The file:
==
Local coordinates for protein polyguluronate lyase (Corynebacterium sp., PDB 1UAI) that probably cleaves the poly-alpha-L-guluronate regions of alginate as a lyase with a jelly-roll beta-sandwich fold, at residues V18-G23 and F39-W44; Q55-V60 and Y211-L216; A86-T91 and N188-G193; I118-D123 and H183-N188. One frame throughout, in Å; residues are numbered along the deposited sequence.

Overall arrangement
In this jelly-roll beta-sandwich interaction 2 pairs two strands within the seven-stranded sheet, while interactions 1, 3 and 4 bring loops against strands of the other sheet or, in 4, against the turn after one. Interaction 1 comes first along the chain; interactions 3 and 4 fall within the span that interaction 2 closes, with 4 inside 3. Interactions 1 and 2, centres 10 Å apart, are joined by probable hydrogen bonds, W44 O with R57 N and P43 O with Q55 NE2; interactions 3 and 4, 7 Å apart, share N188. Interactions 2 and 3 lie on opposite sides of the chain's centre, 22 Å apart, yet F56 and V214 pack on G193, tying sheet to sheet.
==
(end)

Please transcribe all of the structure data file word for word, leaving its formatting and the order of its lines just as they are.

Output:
Local coordinates for protein polyguluronate lyase (Corynebacterium sp., PDB 1UAI) that probably cleaves the poly-alpha-L-guluronate regions of alginate as a lyase with a jelly-roll beta-sandwich fold, at residues V18-G23 and F39-W44; Q55-V60 and Y211-L216; A86-T91 and N188-G193; I118-D123 and H183-N188. One frame throughout, in Å; residues are numbered along the deposited sequence.

Overall arrangement
In this jelly-roll beta-sandwich interaction 2 pairs two strands within the seven-stranded sheet, while interactions 1, 3 and 4 bring loops against strands of the other sheet or, in 4, against the turn after one. Interaction 1 comes first along the chain; interactions 3 and 4 fall within the span that interaction 2 closes, with 4 inside 3. Interactions 1 and 2, centres 10 Å apart, are joined by probable hydrogen bonds, W44 O with R57 N and P43 O with Q55 NE2; interactions 3 and 4, 7 Å apart, share N188. Interactions 2 and 3 lie on opposite sides of the chain's centre, 22 Å apart, yet F56 and V214 pack on G193, tying sheet to sheet.